Standard- and Low-Dose Rivaroxaban in Atrial Fibrillation
What is the efficacy and safety of low- as compared with standard-dose rivaroxaban in Asian patients with atrial fibrillation (AF)?
The investigators used an administrative database to evaluate the study question among Taiwanese patients who were prescribed rivaroxaban for AF. Patients with competing indications for oral anticoagulation (e.g., venous thromboembolism) and end-stage renal disease were excluded. Patients were classified as taking low-dose (10 mg per day) or standard-dose (15 or 20 mg per day) rivaroxaban. The primary safety outcome was hospitalizations for major and nonmajor bleeding. The primary efficacy outcome was thromboembolism (myocardial infarction [MI], ischemic stroke, and systemic embolism).
A total of 6,558 patients were included in the analysis: 2,373 (36%) in the low-dose group and 4,185 (64%) in the standard-dose group. Among the latter group, 887 patients (21%) were prescribed the 20 mg dose and 3,298 (79%) patients the 15 mg dose. Before adjustment, patients in the low-dose group were older and had a higher mean CHA2DS2-VASc score. There was no difference in the primary safety outcomes of major and nonmajor bleeding. There was no difference in the incidence of ischemic stroke among the two groups. However, there was a higher incidence of MI in the low-dose rivaroxaban group (2.3; 95% confidence interval, 1.1-4.5; p = 0.022).
The authors concluded that in an Asian population with AF, low-dose rivaroxaban was associated with similar risks of bleeding and ischemic stroke, but a higher risk of MI.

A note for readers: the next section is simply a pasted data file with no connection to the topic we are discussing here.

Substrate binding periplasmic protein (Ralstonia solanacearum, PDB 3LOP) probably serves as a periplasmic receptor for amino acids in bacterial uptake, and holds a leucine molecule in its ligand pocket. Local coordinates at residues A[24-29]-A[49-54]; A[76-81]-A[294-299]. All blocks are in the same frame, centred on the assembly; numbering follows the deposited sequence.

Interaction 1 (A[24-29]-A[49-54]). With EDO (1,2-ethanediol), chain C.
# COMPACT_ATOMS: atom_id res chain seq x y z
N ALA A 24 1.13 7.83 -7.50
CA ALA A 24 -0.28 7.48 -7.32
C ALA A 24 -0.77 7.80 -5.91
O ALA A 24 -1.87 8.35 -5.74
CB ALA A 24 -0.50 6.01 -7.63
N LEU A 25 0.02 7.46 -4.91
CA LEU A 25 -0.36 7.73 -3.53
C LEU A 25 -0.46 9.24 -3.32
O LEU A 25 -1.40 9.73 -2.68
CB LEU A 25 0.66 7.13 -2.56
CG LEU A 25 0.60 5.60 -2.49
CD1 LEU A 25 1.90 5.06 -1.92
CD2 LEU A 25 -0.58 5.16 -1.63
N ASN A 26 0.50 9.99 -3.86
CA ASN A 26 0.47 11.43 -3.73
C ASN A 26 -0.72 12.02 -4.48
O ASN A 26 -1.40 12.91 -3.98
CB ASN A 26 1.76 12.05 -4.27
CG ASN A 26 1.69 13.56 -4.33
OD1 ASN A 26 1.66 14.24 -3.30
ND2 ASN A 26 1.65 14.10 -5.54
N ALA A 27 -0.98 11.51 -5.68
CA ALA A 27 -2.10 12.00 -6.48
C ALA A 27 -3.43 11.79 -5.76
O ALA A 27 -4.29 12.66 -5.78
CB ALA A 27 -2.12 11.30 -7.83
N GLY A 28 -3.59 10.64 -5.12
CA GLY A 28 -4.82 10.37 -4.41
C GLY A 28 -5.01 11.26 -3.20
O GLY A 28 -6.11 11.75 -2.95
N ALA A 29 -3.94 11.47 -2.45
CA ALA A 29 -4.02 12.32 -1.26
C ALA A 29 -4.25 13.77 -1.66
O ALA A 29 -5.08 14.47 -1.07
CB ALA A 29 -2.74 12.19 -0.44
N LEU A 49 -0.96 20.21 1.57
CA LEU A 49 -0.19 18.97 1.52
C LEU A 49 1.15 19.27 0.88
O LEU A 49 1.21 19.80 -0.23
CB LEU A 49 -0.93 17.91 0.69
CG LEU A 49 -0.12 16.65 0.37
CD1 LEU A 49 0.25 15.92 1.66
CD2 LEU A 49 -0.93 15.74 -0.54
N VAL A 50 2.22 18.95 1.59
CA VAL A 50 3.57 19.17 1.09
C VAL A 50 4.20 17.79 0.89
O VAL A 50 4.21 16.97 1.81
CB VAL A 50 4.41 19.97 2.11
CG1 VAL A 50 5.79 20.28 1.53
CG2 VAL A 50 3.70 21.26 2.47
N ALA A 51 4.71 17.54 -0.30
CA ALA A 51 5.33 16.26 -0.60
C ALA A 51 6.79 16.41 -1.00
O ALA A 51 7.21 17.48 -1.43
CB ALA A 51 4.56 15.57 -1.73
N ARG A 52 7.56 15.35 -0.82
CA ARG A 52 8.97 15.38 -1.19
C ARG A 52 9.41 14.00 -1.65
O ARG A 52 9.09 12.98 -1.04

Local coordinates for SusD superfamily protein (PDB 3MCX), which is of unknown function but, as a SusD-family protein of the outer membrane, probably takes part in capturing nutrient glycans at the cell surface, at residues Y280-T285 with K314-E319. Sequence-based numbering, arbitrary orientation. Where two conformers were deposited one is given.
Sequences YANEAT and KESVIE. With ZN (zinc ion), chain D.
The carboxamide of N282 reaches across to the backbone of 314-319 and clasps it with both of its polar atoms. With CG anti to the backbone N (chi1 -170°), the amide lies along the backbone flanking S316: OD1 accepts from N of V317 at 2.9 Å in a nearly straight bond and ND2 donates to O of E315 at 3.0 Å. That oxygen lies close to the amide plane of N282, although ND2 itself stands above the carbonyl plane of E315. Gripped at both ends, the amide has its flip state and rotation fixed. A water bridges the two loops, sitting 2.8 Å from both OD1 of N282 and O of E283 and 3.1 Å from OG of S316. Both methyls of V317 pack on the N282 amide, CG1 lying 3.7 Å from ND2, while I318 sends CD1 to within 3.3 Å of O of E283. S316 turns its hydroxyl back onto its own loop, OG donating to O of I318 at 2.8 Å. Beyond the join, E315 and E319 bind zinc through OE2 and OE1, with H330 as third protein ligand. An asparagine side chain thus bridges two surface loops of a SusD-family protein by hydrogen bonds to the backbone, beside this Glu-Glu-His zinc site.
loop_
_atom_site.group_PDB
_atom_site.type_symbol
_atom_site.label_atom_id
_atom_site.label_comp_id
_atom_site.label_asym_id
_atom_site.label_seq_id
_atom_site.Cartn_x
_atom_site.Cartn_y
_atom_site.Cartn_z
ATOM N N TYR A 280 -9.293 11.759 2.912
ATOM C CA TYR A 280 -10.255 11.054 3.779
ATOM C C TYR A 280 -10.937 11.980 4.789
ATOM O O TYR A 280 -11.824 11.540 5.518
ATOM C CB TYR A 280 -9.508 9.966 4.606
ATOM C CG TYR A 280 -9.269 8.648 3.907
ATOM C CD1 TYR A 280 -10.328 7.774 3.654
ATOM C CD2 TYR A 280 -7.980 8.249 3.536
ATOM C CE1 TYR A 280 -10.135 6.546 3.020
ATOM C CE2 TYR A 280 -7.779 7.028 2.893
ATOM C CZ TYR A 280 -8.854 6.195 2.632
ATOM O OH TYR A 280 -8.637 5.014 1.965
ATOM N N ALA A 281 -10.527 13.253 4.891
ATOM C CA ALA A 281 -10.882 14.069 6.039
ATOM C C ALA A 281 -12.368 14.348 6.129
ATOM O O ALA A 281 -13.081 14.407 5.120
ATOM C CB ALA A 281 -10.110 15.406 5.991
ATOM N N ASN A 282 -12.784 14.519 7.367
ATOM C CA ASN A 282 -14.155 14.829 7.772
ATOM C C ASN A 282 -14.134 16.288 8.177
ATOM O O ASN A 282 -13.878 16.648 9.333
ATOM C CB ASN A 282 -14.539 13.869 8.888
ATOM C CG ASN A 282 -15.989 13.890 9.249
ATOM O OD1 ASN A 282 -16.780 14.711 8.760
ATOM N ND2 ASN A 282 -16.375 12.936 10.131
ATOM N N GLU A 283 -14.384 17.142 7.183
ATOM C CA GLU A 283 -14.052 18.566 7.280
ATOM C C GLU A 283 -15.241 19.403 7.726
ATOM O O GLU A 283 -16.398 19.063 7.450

Although direct oral anticoagulants are effective in preventing stroke, they are of course associated with a risk of bleeding. Physicians caring for Asian patients with AF may be concerned about a higher risk of bleeding, and may opt for a less intensive oral anticoagulation regimen (e.g., aiming for international normalized ratio of about 1.8 instead of 2 in patients taking warfarin). Such a cautious approach is manifest in the current study in that the 20 mg dose, indicated in patients with preserved renal function, was prescribed in only 14% of the study population despite the fact that chronic kidney disease was present in only 16% of patients. Such imbalance among other factors such as age reminds us that these data were gleaned from an observational and not a randomized trial. Thus, the finding of a slightly higher risk of MI (cumulative incidence of 1% vs. 0.5%) should be interpreted cautiously. It is also reasonable to conclude that the prevailing practice of choosing the dose of rivaroxaban in an Asian population with AF was associated with similar risks of bleeding and ischemic stroke among the low- and standard-dose groups.
Clinical Topics: Anticoagulation Management, Arrhythmias and Clinical EP, Prevention, Pulmonary Hypertension and Venous Thromboembolism, Anticoagulation Management and Atrial Fibrillation, Anticoagulation Management and Venothromboembolism, Implantable Devices, SCD/Ventricular Arrhythmias, Atrial Fibrillation/Supraventricular Arrhythmias
Keywords: Anticoagulants, Arrhythmias, Cardiac, Atrial Fibrillation, Brain Ischemia, Embolism, Hemorrhage, Kidney Failure, Chronic, Myocardial Infarction, Primary Prevention, Renal Insufficiency, Chronic, Stroke, Vascular Diseases, Venous Thromboembolism, Warfarin
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